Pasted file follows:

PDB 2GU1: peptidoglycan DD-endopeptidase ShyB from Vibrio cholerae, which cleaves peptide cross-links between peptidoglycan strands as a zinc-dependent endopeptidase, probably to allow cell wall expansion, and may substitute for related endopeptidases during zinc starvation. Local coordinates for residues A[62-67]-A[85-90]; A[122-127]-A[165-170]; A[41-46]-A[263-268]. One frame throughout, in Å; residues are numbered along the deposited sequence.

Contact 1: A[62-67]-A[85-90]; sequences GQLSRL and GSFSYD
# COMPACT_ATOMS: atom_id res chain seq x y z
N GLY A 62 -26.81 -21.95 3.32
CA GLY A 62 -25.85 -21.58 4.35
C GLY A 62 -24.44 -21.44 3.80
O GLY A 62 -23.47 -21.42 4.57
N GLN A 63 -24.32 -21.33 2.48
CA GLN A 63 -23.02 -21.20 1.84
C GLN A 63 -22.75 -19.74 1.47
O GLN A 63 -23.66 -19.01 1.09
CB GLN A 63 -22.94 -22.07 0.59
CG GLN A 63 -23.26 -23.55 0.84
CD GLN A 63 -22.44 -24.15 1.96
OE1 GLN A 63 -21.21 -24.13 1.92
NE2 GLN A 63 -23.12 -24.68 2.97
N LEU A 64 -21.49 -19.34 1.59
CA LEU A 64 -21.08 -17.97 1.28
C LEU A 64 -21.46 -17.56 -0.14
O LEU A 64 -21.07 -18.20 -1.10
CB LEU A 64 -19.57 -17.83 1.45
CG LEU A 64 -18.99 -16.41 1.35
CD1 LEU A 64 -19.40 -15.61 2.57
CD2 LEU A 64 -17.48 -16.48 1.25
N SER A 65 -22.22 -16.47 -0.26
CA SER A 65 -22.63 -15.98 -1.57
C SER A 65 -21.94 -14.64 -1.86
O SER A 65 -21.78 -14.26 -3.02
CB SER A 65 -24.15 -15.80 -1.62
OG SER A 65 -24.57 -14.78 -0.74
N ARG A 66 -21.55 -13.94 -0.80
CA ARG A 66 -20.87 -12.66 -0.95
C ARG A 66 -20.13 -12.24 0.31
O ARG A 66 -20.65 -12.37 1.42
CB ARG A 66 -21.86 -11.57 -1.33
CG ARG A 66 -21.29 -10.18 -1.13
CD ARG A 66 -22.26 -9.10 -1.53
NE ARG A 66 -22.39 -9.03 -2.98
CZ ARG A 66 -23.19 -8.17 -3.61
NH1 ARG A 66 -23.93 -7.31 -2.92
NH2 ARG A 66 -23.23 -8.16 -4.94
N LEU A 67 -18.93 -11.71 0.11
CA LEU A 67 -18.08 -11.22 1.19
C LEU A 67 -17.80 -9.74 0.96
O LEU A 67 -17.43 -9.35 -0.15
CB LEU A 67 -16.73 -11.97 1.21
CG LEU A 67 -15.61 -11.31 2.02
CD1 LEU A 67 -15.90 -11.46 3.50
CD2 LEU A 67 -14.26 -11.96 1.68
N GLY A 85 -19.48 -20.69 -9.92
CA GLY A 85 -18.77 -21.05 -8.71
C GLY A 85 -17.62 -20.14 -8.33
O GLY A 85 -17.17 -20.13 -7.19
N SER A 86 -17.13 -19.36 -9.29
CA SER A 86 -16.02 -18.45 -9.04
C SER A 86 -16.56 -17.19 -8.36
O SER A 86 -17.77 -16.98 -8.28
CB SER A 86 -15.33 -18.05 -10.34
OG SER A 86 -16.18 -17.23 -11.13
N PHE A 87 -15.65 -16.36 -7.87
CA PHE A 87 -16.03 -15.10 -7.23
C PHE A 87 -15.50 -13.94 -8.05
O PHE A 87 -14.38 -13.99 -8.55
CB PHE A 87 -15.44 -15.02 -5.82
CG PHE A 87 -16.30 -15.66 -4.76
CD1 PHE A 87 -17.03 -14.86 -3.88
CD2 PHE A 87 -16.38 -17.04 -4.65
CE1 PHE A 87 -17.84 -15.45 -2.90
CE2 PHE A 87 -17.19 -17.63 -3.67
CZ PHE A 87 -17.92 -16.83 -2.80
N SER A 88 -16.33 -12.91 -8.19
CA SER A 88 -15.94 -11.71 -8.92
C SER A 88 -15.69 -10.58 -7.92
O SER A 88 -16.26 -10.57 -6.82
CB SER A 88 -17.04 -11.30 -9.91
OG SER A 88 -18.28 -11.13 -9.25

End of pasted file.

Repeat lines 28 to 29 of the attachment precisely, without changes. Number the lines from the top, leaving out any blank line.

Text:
O SER A 65 -21.78 -14.26 -3.02
CB SER A 65 -24.15 -15.80 -1.62